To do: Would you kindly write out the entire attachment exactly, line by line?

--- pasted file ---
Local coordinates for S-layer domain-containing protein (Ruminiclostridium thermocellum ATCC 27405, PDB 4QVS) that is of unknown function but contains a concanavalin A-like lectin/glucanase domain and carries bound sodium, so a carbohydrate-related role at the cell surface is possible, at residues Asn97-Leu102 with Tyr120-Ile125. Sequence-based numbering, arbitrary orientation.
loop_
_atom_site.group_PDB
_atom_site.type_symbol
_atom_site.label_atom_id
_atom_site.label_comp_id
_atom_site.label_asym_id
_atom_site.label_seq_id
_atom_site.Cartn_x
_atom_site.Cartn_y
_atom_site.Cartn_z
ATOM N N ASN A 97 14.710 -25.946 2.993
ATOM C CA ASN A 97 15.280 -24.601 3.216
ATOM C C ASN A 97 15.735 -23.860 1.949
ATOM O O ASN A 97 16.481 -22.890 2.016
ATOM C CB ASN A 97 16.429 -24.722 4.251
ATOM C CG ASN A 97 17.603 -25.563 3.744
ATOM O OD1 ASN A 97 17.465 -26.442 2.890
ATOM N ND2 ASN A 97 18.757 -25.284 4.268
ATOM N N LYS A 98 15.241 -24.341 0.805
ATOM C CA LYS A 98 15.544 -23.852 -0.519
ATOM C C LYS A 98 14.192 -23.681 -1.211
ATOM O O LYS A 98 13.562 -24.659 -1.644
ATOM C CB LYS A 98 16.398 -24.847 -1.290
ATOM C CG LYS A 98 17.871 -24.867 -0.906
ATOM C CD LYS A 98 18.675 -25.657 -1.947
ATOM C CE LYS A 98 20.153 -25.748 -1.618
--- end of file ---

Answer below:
Local coordinates for S-layer domain-containing protein (Ruminiclostridium thermocellum ATCC 27405, PDB 4QVS) that is of unknown function but contains a concanavalin A-like lectin/glucanase domain and carries bound sodium, so a carbohydrate-related role at the cell surface is possible, at residues Asn97-Leu102 with Tyr120-Ile125. Sequence-based numbering, arbitrary orientation.
loop_
_atom_site.group_PDB
_atom_site.type_symbol
_atom_site.label_atom_id
_atom_site.label_comp_id
_atom_site.label_asym_id
_atom_site.label_seq_id
_atom_site.Cartn_x
_atom_site.Cartn_y
_atom_site.Cartn_z
ATOM N N ASN A 97 14.710 -25.946 2.993
ATOM C CA ASN A 97 15.280 -24.601 3.216
ATOM C C ASN A 97 15.735 -23.860 1.949
ATOM O O ASN A 97 16.481 -22.890 2.016
ATOM C CB ASN A 97 16.429 -24.722 4.251
ATOM C CG ASN A 97 17.603 -25.563 3.744
ATOM O OD1 ASN A 97 17.465 -26.442 2.890
ATOM N ND2 ASN A 97 18.757 -25.284 4.268
ATOM N N LYS A 98 15.241 -24.341 0.805
ATOM C CA LYS A 98 15.544 -23.852 -0.519
ATOM C C LYS A 98 14.192 -23.681 -1.211
ATOM O O LYS A 98 13.562 -24.659 -1.644
ATOM C CB LYS A 98 16.398 -24.847 -1.290
ATOM C CG LYS A 98 17.871 -24.867 -0.906
ATOM C CD LYS A 98 18.675 -25.657 -1.947
ATOM C CE LYS A 98 20.153 -25.748 -1.618